Wednesday, November 20, 2013
OMAK Local residents who were children and young adults when President John F. Kennedy was assassinated remember having many questions and fears in the shooting’s aftermath.
And, from the perspective of 50 years, they also reflect on Kennedy’s legacy to them personally and to the country.
Kennedy’s mystique has grown, although the passage of time has revealed both his strength and weaknesses. And, they said, the event also changed how Americans look at themselves.
“Assassinated presidents usually become revered American heroes,” former Okanogan resident Allen Gibbs said. “Kennedy was something of a generational transition during the Cold War. He, his wife, the extended Kennedy family became celebrities, not typical for our presidents. His assassination magnified the celebrity status.”
Kennedy’s appeal to youth stirred people to think beyond themselves, he said.
“Public service became a worthy activity, (along with) setting our sights very high indeed, with the challenge to put humans on the moon. His legacy would be those dreams fulfilled,” Gibbs said.
“His legacy is big, even for the short time he was president,” Omak School Board member Wendell George said of the present who was in office not quite three years. “He balanced the budget and worked for the people without letting politics get in the way.”
When Kennedy died, “I believe America, once again, lost its innocence and began realizing that if things are going to change for the better, then it would have to come from the common people in their everyday living,” Okanogan School District Superintendent Richard Johnson said.
In the years following Kennedy’s death, many social issues were tackled, such as Medicare, civil rights and voting rights.
“In some respects, because of the terrible jolt by the death of a popular president, our country not only pulled itself together, but also became stronger by becoming more active and determined in how we governed and treated all people,” he said.
“As a country, we took a major step in developing the concept of democracy into our daily living. If this is true, then President Kennedy’s legacy should be viewed as nothing short of remarkable, which you would expect to find in a person who loved his country more than his life,” he said.
Oroville resident Ann Marie Ricevuto echoed Johnson’s comments.
“The idea of giving to our country, not so much in money but in time and helping others” is part of the Kennedy legacy, she said. “We should care about people, whether we know them or not. It just made me more aware of the world outside my yard.”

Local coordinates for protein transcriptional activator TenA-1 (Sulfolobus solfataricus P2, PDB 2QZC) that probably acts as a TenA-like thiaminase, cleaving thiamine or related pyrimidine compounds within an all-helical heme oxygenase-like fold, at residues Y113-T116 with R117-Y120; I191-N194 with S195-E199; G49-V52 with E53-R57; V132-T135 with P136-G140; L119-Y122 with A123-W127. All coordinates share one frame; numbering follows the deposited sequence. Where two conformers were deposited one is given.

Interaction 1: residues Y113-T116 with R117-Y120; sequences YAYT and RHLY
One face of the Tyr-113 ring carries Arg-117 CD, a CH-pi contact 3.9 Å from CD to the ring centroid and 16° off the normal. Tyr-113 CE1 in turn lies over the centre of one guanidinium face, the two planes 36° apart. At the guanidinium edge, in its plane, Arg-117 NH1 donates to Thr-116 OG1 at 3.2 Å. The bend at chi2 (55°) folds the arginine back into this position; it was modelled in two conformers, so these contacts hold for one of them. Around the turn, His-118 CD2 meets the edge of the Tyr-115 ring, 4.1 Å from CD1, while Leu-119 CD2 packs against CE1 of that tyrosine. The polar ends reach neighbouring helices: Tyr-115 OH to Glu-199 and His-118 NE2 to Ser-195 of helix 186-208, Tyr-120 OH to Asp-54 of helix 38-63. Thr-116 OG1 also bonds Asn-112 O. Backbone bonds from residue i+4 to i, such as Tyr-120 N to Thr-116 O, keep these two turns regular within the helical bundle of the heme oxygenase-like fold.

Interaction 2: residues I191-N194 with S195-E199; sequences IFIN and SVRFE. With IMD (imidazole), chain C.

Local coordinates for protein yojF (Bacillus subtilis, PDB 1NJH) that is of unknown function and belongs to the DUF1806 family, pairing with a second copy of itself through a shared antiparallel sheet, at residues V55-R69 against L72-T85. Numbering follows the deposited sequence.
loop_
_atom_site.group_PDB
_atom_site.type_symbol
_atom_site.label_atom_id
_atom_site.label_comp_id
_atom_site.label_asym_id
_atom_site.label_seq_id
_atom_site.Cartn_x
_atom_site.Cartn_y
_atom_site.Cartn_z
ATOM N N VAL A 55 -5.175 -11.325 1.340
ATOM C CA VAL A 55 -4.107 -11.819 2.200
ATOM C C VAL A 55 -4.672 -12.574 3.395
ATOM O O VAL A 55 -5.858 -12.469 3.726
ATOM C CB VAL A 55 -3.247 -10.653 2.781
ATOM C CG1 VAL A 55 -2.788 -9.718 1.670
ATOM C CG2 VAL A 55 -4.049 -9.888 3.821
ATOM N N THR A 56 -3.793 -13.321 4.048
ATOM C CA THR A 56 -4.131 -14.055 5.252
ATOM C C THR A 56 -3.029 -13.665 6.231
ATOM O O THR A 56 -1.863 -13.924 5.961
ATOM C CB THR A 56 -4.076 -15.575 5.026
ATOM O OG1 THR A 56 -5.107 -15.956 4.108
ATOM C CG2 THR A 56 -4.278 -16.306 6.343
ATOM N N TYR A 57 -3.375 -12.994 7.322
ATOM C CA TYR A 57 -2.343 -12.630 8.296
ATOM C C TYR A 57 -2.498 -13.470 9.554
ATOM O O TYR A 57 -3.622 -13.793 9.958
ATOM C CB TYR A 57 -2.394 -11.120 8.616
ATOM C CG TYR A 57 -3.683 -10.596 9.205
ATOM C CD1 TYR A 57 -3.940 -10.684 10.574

Cold War events “should have offered lessons about foreign interventions that later became tragic,” Waterstrat said, referring to Vietnam. “It is imperative that we leave much of the Cold War ideology behind and operate intelligently.”
Inchelium resident Lou Stone recalls the “haunting warning” from President Dwight D. Eisenhower, Kennedy’s predecessor, of an out-of-control military-industrial complex that could damage the concept of democracy in the U.S.
“In my opinion, President Kennedy was assassinated largely due to his attempt to avoid a result anticipated in (Eisenhower’s) prophetic warning about the CIA/
military/corporate machine, and his very assassination for those reasons was the warning to following presidents that ‘the machine’ could and would consume a resistor,” he said.
“I was already scared” by world events when the president was shot, Omak resident and Police Clerk Tommye Robbins said, recalling Civil Defense patrol demonstrations, bomb shelters and practice raids.
“The practice raids were necessary, but I listened at night for the fire sirens,” she said. “If the alarm was long, that indicated the Russians were on the way. Duck and roll. Hide your head. I envisioned the monkeys from ‘The Wizard of Oz’ dressed in uniforms of red with shotguns slung from their shoulders, all the time standing at attention. They stood on every porch in town. I was still scared.”
She said youngsters were already worried about the Cuban Missile Crisis, nuclear bombs, Fidel Castro and Nikita Khrushchev, thanks to TV.
Robbins said she now sees Kennedy as a president clouded in mystery.
“Now, 50 years later, I don’t understand about the correlation between the motorcade in Texas or Lee Harvey Oswald and Jack Ruby, or the police investigation or the Warren Commission,” she said. “I cannot understand the truth. What is it? Now, toss in (Marilyn) Monroe, the Mafia, more money, his brothers and his wife, who abandoned the (U.S.) to be with (Aristotle) Onassis. I’m at a loss.”
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